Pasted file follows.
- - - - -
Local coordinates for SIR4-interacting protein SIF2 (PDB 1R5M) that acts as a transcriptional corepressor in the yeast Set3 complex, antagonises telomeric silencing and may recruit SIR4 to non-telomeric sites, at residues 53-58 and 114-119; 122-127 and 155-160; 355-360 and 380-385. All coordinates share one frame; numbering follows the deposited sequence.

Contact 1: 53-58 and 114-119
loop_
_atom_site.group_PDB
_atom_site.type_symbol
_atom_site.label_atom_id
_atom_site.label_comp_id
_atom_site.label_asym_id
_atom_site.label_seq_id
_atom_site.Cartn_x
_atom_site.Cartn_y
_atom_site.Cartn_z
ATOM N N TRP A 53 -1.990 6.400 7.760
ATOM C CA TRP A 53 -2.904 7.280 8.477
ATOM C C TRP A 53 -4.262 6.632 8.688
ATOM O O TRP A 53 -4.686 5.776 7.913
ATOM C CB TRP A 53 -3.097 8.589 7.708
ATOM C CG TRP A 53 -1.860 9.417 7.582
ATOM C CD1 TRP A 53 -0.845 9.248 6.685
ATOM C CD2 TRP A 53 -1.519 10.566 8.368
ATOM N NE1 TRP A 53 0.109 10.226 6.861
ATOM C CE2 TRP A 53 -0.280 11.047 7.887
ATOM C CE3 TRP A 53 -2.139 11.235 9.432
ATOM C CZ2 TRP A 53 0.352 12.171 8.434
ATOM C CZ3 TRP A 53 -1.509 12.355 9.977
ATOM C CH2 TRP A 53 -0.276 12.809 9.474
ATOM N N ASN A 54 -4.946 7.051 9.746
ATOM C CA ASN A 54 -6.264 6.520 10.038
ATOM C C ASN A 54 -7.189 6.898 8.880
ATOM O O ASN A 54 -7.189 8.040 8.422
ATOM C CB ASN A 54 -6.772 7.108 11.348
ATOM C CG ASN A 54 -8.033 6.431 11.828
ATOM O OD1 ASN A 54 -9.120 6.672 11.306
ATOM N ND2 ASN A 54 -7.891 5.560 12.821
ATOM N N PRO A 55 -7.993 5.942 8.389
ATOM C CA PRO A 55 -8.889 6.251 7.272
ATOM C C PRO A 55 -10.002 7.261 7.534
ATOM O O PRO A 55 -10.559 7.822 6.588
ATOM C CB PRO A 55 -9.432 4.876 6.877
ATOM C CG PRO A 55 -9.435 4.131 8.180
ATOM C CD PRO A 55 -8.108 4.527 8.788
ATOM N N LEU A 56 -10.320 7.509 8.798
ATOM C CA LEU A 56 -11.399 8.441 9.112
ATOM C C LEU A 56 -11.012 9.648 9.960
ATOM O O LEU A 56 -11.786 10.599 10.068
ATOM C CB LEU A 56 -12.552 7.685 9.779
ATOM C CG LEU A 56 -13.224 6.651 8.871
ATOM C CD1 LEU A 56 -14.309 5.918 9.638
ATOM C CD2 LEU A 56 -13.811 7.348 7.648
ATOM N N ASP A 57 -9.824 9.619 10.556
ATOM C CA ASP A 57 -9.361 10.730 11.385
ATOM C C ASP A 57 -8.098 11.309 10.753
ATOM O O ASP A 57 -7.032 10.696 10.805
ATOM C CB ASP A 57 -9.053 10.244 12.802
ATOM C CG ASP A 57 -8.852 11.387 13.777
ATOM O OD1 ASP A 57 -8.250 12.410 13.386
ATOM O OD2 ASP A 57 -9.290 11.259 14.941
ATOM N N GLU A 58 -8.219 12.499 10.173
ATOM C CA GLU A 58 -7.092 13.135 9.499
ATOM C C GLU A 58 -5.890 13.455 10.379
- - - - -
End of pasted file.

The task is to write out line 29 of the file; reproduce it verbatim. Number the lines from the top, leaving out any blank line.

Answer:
ATOM C C ASN A 54 -7.189 6.898 8.880